Catholicism and science

The unity we perceive in creation on the basis of our faith in Jesus Christ as Lord of the universe, and the correlative unity for which we strive in our human communities, seems to be reflected and even reinforced in what contemporary science is revealing to us. As we behold the incredible development of scientific research, we detect an underlying movement towards the discovery of levels of law and process which unify created reality and which at the same time have given rise to the vast diversity of structures and organisms which constitute the physical and biological, and even the psychological and sociological, worlds.

Contemporary physics furnishes a striking example. The quest for the unification of all four fundamental physical forces – gravitation, electromagnetism, the strong and weak nuclear interactions – has met with increasing success. This unification may well combine discoveries from the sub-atomic and the cosmological domains and shed light both on the origin of the universe and, eventually, on the origin of the laws and constants which govern its evolution. Physicists possess a detailed though incomplete and provisional knowledge of elementary particles and of the fundamental forces through which they interact at low and intermediate energies. They now have an acceptable theory unifying the electro-magnetic and weak nuclear forces, along with much less adequate but still promising grand unified field theories which attempt to incorporate the strong nuclear interaction as well. Further in the fine of this same development, there are already several detailed suggestions for the final stage, superunification, that is, the unification of all four fundamental forces, including gravity. Is it not important for us to note that in a world of such detailed specialization as contemporary physics there exists this drive towards convergence?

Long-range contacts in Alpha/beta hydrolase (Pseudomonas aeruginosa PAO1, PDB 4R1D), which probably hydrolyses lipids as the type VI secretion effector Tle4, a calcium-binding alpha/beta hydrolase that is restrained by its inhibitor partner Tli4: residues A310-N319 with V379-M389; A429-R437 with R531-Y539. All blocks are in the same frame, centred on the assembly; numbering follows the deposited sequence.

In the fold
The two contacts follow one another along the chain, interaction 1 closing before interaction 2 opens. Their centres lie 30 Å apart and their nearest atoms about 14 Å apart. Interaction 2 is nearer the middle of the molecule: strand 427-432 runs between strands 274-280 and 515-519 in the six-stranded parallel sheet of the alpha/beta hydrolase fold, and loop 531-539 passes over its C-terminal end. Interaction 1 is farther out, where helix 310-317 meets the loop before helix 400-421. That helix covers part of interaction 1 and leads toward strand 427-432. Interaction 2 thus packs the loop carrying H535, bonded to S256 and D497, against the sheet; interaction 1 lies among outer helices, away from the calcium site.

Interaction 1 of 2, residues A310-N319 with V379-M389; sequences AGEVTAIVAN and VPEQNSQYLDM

In the life sciences, too, something similar has happened. Molecular biologists have probed the structure of living material, its functions and its processes of replication. They have discovered that the same underlying constituents serve in the make-up of all living organisms on earth and constitute both the genes and the proteins which these genes code. This is another impressive manifestation of the unity of nature.

By encouraging openness between the Church and the scientific communities, we are not envisioning a disciplinary unity between theology and science like that which exists within a given scientific field or within theology proper. As dialogue and common searching continue, there will be grow towards mutual understanding and a gradual uncovering of common concerns which will provide the basis for further research and discussion. Exactly what form that will take must be left to the future. What is important, as we have already stressed, is that the dialogue should continue and grow in depth and scope. In the process we must overcome every regressive tendency to a unilateral reductionism, to fear, and to self-imposed isolation. What is critically important is that each discipline should continue to enrich, nourish and challenge the other to be more fully what it can be and to contribute to our vision of who we are and who we are becoming. – from a 1988 letter to Rev. John Coyne, S.J., Director of the Vatican Observatory